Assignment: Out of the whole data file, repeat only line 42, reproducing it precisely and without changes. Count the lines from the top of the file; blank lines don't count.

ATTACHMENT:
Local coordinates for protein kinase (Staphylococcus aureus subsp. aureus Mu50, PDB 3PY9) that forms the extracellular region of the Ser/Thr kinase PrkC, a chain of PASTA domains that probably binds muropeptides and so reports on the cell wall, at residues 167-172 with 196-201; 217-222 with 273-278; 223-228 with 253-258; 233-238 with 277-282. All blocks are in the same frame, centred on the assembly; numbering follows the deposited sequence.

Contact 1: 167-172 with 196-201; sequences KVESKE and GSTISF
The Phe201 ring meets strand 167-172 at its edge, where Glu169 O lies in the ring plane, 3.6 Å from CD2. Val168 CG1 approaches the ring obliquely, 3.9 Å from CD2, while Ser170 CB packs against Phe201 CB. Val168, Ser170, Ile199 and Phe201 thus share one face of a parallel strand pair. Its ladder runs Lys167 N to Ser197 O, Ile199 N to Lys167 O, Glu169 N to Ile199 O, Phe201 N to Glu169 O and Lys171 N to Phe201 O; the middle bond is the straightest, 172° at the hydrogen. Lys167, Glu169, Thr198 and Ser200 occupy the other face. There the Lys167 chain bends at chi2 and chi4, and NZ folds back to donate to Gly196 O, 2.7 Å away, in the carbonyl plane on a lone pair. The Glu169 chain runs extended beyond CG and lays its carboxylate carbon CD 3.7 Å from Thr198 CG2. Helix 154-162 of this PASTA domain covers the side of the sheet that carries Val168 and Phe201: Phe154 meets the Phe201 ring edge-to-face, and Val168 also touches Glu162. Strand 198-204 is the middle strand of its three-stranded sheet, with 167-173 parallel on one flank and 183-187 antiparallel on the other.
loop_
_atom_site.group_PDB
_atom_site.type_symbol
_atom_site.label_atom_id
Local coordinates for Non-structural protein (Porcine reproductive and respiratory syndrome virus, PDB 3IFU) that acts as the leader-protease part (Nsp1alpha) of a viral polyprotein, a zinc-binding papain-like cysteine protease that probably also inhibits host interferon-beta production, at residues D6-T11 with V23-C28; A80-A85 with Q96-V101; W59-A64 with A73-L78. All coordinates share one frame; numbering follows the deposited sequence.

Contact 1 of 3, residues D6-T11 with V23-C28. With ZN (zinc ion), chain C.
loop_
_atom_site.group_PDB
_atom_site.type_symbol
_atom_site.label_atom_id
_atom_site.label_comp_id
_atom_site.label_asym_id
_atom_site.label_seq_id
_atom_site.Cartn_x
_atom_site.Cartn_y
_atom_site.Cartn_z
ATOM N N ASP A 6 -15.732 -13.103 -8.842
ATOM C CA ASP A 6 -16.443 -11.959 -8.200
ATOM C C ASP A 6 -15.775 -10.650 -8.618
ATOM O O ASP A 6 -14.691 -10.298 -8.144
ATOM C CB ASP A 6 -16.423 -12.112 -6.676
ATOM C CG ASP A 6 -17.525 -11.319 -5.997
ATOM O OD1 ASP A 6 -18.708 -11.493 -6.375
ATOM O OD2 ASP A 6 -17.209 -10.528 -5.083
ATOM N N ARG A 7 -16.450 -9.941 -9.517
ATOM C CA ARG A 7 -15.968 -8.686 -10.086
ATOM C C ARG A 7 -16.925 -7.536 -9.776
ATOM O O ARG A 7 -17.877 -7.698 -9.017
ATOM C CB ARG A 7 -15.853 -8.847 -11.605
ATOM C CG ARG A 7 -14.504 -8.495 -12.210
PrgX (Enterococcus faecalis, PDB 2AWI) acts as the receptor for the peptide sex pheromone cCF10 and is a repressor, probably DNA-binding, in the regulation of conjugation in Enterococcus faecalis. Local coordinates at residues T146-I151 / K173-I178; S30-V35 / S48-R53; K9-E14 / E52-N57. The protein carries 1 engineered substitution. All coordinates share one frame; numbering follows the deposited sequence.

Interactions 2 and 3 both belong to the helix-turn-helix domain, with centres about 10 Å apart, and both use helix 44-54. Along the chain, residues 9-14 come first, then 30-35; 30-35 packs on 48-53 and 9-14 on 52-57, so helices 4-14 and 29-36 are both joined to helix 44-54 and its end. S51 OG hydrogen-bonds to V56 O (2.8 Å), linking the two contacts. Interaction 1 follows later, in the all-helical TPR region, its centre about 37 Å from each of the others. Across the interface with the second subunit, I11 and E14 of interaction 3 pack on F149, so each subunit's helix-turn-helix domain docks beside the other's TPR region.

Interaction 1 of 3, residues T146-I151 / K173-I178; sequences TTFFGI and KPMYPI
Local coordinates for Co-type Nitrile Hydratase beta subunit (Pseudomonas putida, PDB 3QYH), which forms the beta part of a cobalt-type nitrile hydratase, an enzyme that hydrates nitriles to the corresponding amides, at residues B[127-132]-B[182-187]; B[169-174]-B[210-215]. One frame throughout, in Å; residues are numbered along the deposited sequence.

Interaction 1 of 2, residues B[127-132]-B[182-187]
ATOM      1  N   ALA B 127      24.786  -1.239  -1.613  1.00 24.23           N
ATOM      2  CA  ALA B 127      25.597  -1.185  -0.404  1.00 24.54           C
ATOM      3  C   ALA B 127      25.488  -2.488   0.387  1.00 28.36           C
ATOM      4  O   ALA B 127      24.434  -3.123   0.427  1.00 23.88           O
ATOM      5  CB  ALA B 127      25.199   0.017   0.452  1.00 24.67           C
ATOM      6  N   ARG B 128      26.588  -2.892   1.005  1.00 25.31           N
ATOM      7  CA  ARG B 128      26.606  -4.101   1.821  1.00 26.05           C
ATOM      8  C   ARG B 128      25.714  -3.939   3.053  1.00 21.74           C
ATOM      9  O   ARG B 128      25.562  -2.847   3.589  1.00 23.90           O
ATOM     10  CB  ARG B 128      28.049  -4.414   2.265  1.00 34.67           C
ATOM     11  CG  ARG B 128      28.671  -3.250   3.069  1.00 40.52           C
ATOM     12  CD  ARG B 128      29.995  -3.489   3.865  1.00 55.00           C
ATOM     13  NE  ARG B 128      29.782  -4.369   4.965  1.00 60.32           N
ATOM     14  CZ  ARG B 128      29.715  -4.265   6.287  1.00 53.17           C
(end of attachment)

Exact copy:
ATOM      4  O   ALA B 127      24.434  -3.123   0.427  1.00 23.88           O